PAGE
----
Hell-Knights is the third book of the Arcana Europa series and is the last of my self-published mega-novels that isn't a relaunch. It takes place in an AU Venice, the focus of that city's magic being that of vampire-hunting. There's a very heavy emphasis on Catholicism (but of course!) with the use of churches and iconography and all that, and there's equally a heavy emphasis on gothic romance tropes by way of the brooding hero (Michele) and the naive foreigner (Gabriel).

Want more? How about a lot of play on mythology? Decima, Nona, and Morta (Maurtia in the book) figure largely in the story and dictate their representation via the forms I gave them, in a way. Decima is the city. Nona is the ghostly bell that chimes as an alarm whenever revenants are around. And Morta / Maurtia is the cemetery that's also (quite literally) dead, i.e., completely devoid of even shades of former lives. 

Catholicism? Why not more? Michele (Michael - the warrior), Gabriel (the messenger in more ways than one), and Rafael (the healer, not human in the book but a church of healing). St. Agnes or Sant'Agnese, the abandoned and corrupted church, pretty much representative of innocence lost. The twelve clans (scattered all over Italy) who are descendants of chosen bloodlines tasked with protecting their regions from vampire scourges. See: the twelve apostles. Three vampire hunters in the De Santis family to represent the power of the number three that's prevalent in legend, folklore, religion, etc.

And so on and so forth. So you can pretty much tell that I had a wild old time writing this book, throwing in a crazy amount of mythology, religion, and all other things to give Decima and Italy a personality of their own.

For a copy of the e-book, go here. It will be available for 99 cents through October.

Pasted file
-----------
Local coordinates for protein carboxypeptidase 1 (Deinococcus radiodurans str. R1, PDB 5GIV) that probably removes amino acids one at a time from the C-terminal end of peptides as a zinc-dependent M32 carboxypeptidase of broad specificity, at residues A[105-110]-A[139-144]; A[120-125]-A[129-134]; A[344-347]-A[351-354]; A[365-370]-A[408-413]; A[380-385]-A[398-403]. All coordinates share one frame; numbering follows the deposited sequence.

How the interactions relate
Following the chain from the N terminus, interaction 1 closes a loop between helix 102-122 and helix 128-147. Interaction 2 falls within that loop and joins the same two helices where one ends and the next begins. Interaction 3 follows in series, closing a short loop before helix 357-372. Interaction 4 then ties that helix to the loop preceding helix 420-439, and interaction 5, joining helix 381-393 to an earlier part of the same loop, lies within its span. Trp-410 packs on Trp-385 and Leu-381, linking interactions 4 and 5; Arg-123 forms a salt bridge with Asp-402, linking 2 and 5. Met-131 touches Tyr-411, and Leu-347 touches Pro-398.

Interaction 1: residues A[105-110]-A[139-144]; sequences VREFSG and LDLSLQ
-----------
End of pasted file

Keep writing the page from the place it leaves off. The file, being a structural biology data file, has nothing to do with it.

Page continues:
And finally, Wollstone. It was a gay YA novel that was partly inspired by classic boarding school romances between boys with a generous helping of Medieval French chivalric romances thrown in. The school itself is very much far removed from the real world and is a small idyllic bubble that's part otherworldly fantasy and part not (and definitely much, much less so on the latter). 

The theme of the novel centers on reincarnation and the idea of being given a second chance, literally, by forces you've no control over. Everything about Wollstone Academy is manipulated by invisible strings but also closely monitored by some very strange and special students. Emil Gogean's task is to prove himself worthy of that second chance by responding to certain challenges given to him by those mysterious forces or entities. 

The setting and the location are very much fairy tale-like as well as very dream-like. It's all done on purpose to give Emil and his adventures a very strong romantic edge (with a touch of creepiness worked in). 

And for a copy of the e-book, go here. It's also available for 99 cents through all of October. As always, thank you, everyone, for your support, and I hope you enjoy the books.